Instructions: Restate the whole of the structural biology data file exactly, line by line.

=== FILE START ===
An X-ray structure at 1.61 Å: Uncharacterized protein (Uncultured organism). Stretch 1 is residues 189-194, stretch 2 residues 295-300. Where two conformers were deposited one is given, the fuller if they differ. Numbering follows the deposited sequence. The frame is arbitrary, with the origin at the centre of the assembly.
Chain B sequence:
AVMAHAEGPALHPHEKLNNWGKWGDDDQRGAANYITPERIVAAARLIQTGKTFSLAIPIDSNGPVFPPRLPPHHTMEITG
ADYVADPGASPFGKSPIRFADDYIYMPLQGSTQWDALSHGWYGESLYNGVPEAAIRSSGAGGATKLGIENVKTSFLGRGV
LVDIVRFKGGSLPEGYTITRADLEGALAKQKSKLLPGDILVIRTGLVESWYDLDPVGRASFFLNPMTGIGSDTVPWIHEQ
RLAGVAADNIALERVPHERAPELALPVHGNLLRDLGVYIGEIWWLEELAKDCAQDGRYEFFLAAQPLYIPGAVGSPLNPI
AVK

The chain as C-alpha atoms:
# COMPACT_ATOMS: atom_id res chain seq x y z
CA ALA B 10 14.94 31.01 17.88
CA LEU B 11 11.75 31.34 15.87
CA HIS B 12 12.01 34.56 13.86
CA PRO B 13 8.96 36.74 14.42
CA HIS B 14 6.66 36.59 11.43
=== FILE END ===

An X-ray structure at 1.61 Å: Uncharacterized protein (Uncultured organism). Stretch 1 is residues 189-194, stretch 2 residues 295-300. Where two conformers were deposited one is given, the fuller if they differ. Numbering follows the deposited sequence. The frame is arbitrary, with the origin at the centre of the assembly.
Chain B sequence:
AVMAHAEGPALHPHEKLNNWGKWGDDDQRGAANYITPERIVAAARLIQTGKTFSLAIPIDSNGPVFPPRLPPHHTMEITG
ADYVADPGASPFGKSPIRFADDYIYMPLQGSTQWDALSHGWYGESLYNGVPEAAIRSSGAGGATKLGIENVKTSFLGRGV
LVDIVRFKGGSLPEGYTITRADLEGALAKQKSKLLPGDILVIRTGLVESWYDLDPVGRASFFLNPMTGIGSDTVPWIHEQ
RLAGVAADNIALERVPHERAPELALPVHGNLLRDLGVYIGEIWWLEELAKDCAQDGRYEFFLAAQPLYIPGAVGSPLNPI
AVK

The chain as C-alpha atoms:
# COMPACT_ATOMS: atom_id res chain seq x y z
CA ALA B 10 14.94 31.01 17.88
CA LEU B 11 11.75 31.34 15.87
CA HIS B 12 12.01 34.56 13.86
CA PRO B 13 8.96 36.74 14.42
CA HIS B 14 6.66 36.59 11.43